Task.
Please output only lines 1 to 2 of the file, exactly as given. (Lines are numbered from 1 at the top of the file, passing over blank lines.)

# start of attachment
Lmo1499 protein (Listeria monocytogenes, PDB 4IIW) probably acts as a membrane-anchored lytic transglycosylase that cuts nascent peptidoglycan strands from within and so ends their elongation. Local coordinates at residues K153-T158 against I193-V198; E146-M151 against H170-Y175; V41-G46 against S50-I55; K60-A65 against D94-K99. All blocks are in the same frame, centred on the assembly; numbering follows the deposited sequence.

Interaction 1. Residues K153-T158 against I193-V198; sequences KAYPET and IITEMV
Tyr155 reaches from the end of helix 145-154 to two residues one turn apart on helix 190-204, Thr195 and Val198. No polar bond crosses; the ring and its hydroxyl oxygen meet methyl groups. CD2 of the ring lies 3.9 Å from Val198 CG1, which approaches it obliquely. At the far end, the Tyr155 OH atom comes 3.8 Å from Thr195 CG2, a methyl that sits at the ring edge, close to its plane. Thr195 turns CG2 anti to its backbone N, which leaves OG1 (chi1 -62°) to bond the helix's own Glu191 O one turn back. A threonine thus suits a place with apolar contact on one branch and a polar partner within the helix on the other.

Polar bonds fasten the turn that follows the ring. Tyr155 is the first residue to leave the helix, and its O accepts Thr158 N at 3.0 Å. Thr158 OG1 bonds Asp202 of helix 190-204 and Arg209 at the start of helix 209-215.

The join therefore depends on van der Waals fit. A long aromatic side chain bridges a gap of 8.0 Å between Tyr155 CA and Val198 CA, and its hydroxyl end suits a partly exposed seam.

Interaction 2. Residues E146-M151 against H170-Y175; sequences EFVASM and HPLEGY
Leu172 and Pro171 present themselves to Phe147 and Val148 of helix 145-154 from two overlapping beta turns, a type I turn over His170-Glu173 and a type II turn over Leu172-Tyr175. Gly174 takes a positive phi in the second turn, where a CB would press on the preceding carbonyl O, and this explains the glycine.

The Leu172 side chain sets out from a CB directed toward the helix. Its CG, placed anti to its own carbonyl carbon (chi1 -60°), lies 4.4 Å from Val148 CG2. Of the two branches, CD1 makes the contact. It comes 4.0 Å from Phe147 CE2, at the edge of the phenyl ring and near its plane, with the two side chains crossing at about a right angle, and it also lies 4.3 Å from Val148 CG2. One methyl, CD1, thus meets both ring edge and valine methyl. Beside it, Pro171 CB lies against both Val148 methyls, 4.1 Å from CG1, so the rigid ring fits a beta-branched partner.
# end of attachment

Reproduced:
Lmo1499 protein (Listeria monocytogenes, PDB 4IIW) probably acts as a membrane-anchored lytic transglycosylase that cuts nascent peptidoglycan strands from within and so ends their elongation. Local coordinates at residues K153-T158 against I193-V198; E146-M151 against H170-Y175; V41-G46 against S50-I55; K60-A65 against D94-K99. All blocks are in the same frame, centred on the assembly; numbering follows the deposited sequence.

Interaction 1. Residues K153-T158 against I193-V198; sequences KAYPET and IITEMV